Thus he is unclear what the truth is. But, since he was there, he felt like drawing some conclusions. The amount of rain that fell during the storm, he argued, was unremarkable, therefore any impacts must be human caused, like diking or timber harvest.
Well, that isn't exactly true either. He did note that three of the highest rainfall totals in the area have occurred since 1990 and that rain events of 3-4 inches, like this one, were increasing. So the rainfall was higher than usual...and the cause is global warming.
So was this rainfall unusual? According to Phil Mote:
No, the timber harvests caused the floods.
Yes, global warming caused more rain and the floods.
Later came UW Geologist David Montgomery. He presented information about the unstable nature of the land in the area and showed modeling indicating that part of the timber harvest featured in the Seattle Times should not have been logged. He did not, however, overlay the photo with the actual location of the landslides with his modeling. He told me that he didn't get a chance to because he had only been invited two days prior and he had to rush to put the presentation together.
It appeared that at least one of the slides on the harvest was in an area his model indicated was suitable for logging (an area he identified as unsuitable was left unlogged, but a slide occurred anyway). If his model showed that the landslide occurred in an area acceptable for harvest, it would seem to be further testimony to the ferocity of the storm.
Most telling was his closing comment. He lamented the amount of harvesting and development, arguing that they caused landslides and flooding. Unfortunately, he said, these events don't happen often enough to force us to change our ways. Perhaps I am missing something here, but isn't the goal that these things don't happen very often? A lot of statistics were thrown around during the hearing, but this was the only indication of how often these slides occur, which is to say, not very often.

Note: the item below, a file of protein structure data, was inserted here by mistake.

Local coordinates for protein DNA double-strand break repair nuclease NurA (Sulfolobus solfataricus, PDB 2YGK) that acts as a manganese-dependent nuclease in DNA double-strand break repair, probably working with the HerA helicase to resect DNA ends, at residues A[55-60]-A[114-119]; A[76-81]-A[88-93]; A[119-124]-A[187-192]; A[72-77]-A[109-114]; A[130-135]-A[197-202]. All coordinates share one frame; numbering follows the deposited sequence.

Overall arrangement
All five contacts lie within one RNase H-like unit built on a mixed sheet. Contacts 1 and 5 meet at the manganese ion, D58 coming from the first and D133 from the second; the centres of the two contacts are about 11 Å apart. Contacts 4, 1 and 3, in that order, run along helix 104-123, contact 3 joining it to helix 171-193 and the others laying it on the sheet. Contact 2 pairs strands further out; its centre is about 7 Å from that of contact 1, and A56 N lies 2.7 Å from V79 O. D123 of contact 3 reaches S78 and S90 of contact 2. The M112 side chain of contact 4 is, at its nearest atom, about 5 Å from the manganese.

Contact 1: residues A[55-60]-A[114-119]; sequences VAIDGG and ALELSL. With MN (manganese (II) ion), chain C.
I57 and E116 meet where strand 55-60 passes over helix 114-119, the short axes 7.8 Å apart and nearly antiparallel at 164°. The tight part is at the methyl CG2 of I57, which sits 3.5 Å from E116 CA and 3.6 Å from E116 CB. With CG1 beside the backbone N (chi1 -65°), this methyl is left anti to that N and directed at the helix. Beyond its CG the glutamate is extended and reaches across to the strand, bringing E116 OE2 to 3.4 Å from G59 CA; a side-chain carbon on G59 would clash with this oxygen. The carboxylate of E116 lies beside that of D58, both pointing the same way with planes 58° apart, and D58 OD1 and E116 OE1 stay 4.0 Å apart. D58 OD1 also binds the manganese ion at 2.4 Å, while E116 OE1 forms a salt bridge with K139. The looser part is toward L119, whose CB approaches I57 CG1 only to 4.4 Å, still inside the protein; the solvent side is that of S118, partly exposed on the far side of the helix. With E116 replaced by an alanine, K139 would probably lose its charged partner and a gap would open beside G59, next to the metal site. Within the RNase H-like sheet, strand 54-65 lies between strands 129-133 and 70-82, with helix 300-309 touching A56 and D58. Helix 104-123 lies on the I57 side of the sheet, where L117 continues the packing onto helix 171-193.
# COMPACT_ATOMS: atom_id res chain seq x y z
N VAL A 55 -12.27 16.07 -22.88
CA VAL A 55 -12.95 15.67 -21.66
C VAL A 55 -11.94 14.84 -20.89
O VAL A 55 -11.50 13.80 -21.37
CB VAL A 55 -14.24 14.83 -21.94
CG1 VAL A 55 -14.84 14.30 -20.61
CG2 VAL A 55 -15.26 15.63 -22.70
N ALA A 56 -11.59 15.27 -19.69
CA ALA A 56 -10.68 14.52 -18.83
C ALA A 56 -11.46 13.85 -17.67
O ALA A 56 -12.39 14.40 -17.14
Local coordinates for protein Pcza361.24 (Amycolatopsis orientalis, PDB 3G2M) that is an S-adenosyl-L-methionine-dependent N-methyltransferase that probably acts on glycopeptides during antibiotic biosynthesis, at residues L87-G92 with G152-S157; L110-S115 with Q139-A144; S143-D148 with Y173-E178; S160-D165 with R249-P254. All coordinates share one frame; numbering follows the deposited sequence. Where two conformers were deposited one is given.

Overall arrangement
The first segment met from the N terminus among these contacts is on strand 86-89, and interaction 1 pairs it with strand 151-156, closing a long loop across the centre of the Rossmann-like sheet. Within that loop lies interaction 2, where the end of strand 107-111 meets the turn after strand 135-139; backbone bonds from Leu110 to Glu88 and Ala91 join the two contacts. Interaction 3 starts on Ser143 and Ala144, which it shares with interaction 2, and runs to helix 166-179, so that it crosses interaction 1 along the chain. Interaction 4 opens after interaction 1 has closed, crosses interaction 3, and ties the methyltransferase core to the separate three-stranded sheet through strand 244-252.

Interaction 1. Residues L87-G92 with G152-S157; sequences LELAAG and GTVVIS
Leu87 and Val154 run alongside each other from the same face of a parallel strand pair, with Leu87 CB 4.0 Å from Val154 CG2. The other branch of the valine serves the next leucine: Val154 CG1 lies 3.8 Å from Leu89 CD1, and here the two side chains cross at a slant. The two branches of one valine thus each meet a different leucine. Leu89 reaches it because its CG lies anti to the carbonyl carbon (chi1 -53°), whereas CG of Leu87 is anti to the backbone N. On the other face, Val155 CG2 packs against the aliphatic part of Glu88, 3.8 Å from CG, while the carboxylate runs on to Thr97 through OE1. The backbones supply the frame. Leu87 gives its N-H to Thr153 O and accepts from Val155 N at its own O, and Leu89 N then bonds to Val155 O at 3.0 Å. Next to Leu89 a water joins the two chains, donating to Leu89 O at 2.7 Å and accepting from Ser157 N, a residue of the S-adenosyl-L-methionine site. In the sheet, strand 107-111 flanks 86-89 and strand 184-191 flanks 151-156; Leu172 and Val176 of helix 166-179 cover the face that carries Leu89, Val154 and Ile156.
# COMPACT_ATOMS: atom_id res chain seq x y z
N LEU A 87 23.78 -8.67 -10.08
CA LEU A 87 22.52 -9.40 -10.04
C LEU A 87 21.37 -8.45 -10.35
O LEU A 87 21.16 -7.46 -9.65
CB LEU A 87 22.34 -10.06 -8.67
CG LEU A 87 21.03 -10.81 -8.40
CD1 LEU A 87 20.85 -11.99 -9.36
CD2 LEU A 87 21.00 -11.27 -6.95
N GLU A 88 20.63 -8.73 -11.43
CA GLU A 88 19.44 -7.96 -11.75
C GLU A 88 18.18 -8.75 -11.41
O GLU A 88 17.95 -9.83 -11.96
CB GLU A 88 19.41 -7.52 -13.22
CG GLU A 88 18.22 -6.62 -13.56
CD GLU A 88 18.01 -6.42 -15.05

Lastly, it was interesting that the committee invited a UW climatologist, a UW geologist but not a UW forester or anyone from the UW College of Forest Resources. Perhaps they were invited but could not attend. It would have been nice to hear from the one department at the University who spend their whole time working on these very issues.
The Associated Press is reporting today that autism cases in California continued to rise even after mercury was removed from vaccines, which environmental groups like the Washington Toxics Coalition, claimed caused autism. They wrote that "Researchers from the state Department of Public Health found the autism rate in children rose co!
ntinuously during the 12-year study period from 1995 to 2007. The preservative thimerosal [a form of mercury] has not been used in childhood vaccines since 2001, but it is used in some flu shots."
One year ago the British medical journal Lancet published the largest study to date on the impacts of mercury in fish on mothers and their children. The study found that, in the words of the Washington Post, "children of women who ate little fish during pregnancy had lower IQs and more behavioral and social problems than youngsters whose mothers ate plenty of seafood, a finding that challenges the U.S. government's standard advice to limit seafood while pregnant." The advice is based on a concern about the mercury content in fish.